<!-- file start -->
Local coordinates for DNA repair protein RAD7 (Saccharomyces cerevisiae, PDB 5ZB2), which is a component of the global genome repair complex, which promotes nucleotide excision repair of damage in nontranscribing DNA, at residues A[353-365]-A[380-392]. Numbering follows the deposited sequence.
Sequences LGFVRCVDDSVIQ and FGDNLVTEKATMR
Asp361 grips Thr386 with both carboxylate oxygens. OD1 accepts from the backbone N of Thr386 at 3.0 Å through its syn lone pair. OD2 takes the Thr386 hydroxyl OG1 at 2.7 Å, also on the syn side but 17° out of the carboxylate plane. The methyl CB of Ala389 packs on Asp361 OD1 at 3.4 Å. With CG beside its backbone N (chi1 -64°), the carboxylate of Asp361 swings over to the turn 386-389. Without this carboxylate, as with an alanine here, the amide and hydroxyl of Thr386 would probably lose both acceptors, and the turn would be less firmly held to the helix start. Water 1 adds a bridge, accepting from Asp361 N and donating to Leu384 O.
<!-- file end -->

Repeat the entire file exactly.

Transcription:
Local coordinates for DNA repair protein RAD7 (Saccharomyces cerevisiae, PDB 5ZB2), which is a component of the global genome repair complex, which promotes nucleotide excision repair of damage in nontranscribing DNA, at residues A[353-365]-A[380-392]. Numbering follows the deposited sequence.
Sequences LGFVRCVDDSVIQ and FGDNLVTEKATMR
Asp361 grips Thr386 with both carboxylate oxygens. OD1 accepts from the backbone N of Thr386 at 3.0 Å through its syn lone pair. OD2 takes the Thr386 hydroxyl OG1 at 2.7 Å, also on the syn side but 17° out of the carboxylate plane. The methyl CB of Ala389 packs on Asp361 OD1 at 3.4 Å. With CG beside its backbone N (chi1 -64°), the carboxylate of Asp361 swings over to the turn 386-389. Without this carboxylate, as with an alanine here, the amide and hydroxyl of Thr386 would probably lose both acceptors, and the turn would be less firmly held to the helix start. Water 1 adds a bridge, accepting from Asp361 N and donating to Leu384 O.